Measure D: The latest on who’s funding each campaign, visualized

Graphic of Measure D contributions
(Lookout Santa Cruz)

With a surge in the past month, No Way Greenway closed the gap in its fundraising. Lookout details the whos and the how manys behind the numbers as the June 7 vote nears.

The rail-trail dispute, aka Measure D, isn’t only the most contentious issue to come before Santa Cruz County voters in a while. It’s also become one of the most expensive — with almost $800,000 raised through May 21.

Thursday marked the filing deadline for the latest set of campaign finance reports with the Santa Cruz County Clerk. Measure D campaign leaders worked on those into the evening, filing them after 6 p.m.

All totaled, Yes Greenway and No Way Greenway have raised more than $794,200, according to those reports. The latest reports show all campaign spending, beginning in 2021 through May 21. While there is little record-keeping for historical comparison, it’s clearly one of the most expensive races in county history.

The yes campaign has outraised no by about $131,000, having brought in $462,724 in monetary and non-monetary contributions. The no campaign has raised $331,476 by the same counts.

Each side maintains funds for what will be a last-minute push for votes. From the reports, No Way Greenway had cash on hand of $54,908 through May 21. Yes Greenway had $31,351.

In the most recent filing period of about a month, from April 24 through May 21, No Way Greenway raised $71,447.83 in monetary contributions. Yes Greenway raised $4,063.15.

That big difference in fundraising over the past month means that No Way Greenway closed the gap. That gap, which had been more than $200,000, is now $140,000 through the end-of-April report.

“These numbers demonstrate that this is a grassroots campaign driven by the work and contributions of hundreds of local residents and volunteers,” Matt Farrell, co-chair of No Way Greenway, told Lookout.

Yes Greenway leader Bud Colligan offered his own explanation on timing: “We had a budget and raised our money early to be able to predictably plan what we could spend.”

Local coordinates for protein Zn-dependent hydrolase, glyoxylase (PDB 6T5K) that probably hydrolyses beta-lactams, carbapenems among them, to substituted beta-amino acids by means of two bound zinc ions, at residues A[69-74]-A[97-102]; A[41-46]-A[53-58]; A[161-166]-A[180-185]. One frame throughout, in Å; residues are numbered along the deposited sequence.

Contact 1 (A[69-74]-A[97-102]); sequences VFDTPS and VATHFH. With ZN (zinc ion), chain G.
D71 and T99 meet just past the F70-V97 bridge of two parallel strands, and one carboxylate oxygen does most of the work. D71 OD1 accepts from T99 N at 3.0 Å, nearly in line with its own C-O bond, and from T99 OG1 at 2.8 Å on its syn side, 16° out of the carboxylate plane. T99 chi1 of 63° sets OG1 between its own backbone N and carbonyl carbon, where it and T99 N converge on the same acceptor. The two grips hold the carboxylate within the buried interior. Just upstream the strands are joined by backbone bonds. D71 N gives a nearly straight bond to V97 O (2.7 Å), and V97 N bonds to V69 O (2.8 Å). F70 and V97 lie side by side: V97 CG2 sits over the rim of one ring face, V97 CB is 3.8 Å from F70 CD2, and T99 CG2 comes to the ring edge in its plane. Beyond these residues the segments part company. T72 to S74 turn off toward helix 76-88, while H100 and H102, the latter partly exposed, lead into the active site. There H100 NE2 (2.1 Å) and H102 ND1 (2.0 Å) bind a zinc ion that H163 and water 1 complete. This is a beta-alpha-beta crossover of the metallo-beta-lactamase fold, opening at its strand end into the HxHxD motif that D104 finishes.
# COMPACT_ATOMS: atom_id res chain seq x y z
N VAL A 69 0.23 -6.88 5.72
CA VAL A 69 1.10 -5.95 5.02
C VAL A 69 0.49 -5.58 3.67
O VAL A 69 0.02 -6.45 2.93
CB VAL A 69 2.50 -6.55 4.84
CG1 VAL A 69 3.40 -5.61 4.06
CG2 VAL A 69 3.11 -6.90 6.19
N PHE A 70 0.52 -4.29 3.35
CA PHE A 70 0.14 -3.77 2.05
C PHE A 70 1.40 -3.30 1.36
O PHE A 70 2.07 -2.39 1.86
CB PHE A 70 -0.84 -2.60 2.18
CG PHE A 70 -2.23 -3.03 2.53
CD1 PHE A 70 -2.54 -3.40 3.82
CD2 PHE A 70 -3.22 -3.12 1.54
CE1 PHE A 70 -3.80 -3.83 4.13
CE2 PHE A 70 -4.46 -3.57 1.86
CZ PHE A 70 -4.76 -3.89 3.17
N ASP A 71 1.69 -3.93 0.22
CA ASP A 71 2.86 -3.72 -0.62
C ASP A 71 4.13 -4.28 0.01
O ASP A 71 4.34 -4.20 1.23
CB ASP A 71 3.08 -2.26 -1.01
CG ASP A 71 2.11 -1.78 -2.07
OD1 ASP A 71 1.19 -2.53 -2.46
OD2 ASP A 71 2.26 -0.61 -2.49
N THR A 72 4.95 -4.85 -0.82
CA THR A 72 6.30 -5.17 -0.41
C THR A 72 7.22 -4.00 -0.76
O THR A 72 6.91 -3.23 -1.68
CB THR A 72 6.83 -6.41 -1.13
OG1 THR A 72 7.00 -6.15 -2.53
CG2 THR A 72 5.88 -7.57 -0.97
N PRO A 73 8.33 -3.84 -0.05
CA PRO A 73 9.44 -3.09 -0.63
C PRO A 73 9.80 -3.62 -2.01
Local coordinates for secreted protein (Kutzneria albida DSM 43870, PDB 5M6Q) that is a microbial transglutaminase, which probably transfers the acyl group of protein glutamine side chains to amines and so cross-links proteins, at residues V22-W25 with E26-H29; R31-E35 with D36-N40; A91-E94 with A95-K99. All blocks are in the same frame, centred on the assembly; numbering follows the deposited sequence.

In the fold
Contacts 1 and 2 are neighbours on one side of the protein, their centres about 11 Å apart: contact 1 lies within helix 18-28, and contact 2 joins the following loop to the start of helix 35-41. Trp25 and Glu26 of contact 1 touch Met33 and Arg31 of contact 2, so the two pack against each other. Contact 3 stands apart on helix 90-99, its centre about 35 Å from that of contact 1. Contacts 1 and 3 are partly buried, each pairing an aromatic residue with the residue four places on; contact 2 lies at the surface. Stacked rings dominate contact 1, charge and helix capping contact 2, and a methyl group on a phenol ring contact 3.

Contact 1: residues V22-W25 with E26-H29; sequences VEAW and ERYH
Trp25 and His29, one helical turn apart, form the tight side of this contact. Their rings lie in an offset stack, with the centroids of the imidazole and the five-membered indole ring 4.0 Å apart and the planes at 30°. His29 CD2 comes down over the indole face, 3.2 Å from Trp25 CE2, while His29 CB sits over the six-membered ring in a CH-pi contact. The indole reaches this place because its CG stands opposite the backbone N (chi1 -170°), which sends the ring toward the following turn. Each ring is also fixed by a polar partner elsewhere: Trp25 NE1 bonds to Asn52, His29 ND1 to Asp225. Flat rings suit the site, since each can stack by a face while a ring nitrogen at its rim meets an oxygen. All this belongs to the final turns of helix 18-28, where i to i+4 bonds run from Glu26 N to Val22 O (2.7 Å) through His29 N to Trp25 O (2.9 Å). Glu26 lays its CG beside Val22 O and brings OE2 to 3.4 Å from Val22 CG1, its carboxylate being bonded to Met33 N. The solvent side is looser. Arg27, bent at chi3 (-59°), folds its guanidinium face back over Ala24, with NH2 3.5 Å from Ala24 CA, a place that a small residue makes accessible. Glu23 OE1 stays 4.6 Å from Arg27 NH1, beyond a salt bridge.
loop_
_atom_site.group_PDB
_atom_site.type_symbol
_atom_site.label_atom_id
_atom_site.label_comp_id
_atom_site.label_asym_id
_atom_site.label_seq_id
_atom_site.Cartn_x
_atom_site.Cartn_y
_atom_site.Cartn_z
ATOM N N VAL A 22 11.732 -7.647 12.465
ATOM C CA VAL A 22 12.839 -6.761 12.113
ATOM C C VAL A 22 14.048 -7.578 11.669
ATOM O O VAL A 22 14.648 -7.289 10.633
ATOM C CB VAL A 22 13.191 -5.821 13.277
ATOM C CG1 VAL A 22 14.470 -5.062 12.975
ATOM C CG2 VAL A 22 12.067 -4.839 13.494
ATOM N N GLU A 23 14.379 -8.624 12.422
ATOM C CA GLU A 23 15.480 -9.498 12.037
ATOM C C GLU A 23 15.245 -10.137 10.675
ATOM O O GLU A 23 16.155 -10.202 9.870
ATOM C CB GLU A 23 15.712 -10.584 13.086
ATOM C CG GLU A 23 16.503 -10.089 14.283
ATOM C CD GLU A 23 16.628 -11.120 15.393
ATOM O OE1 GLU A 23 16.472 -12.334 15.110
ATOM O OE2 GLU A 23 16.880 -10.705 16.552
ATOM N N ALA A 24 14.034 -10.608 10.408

The fundraising began last year, and the arms race has grown since then.

The yes campaign, which gathered signatures to put Measure D on the June 7 ballot, received its first contribution in July 2021. The no campaign received its first contribution in October 2021.

Both have raised funds from both large donors and small, and both measure their median donations at around $50.

While state and local law cap the amount that can be given to candidates for office, there is no cap on monetary support for measures, such as D. (For candidates, the limit is $500.)

Readers will recognize some of the names of prime donors as key advocates on the issue. For instance, Mark Mesiti-Miller, co-chair of No Way Greenway, leads the list of funders, having provided $25,000; his wife, Donna Murphy, has provided $25,049. Bud Colligan, identified in public filings under his given name of John, is among the top Yes Greenway funders, at $25,000.

Others have taken less public stances but make their statements through their funding. Many are well-known names in the community.

On the yes side: Monterey Bay Aquarium Executive Director Julie Packard, Looker founder Lloyd Tabb, philanthropist Rowland Rebele and Driscoll’s CEO Miles Reiter, among others.

On the no side: education consultant Sally Arnold, philanthropists Dan and Jill Dion, and Roaring Camp Railroads, operator of the popular local trains.

Both sides have spent most of their funds already, with some left in the coffers — as shown in the first chart below — for the final 10 day-stretch of the campaign. Accompanying the spending — visible to all of us in advertising in local media and, of course, the ubiquitous lawn signs and endless direct mail flyers — are the charges inevitably associated with the money.

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Both sides say their fundraising — and the ways they’ve raised the funds — show their superior community support.

In fact, as this contest draws to a conclusion, there’s increasing similarity to their fundraising profiles, in the amount raised and in the amount of their high-dollar contributions.

Of course, amid an often-bitter campaign, they critique their opponents’ fundraising as well.

No Way Greenway makes a point of its relative support, pointing to the fact that it has more contributors overall, displayed in the second chart. Further, it has pointed to the large number of five-figure contributors who have funded Yes Greenway, pointing to “big money” and “tech money” applying unfair influence.

Yes Greenway makes a point that it asked no single donor to give more than $25,000. It was able to bring in 10 of those donors, and one who gave an extra $3,000, beyond the $25,000, as shown in the third chart.

Why? “We didn’t want any single donor to be more than 5% to 6% of the total money raised,” Colligan told Lookout.

Below, Lookout has crunched the numbers, as turned in to the county clerk, in PDF format, to provide a clear public view of the support, particularly around major points of contention on fundraising, which include: (1) the amounts raised; (2) the number of contributors; (3) the percentage of overall contributions provided by top donors: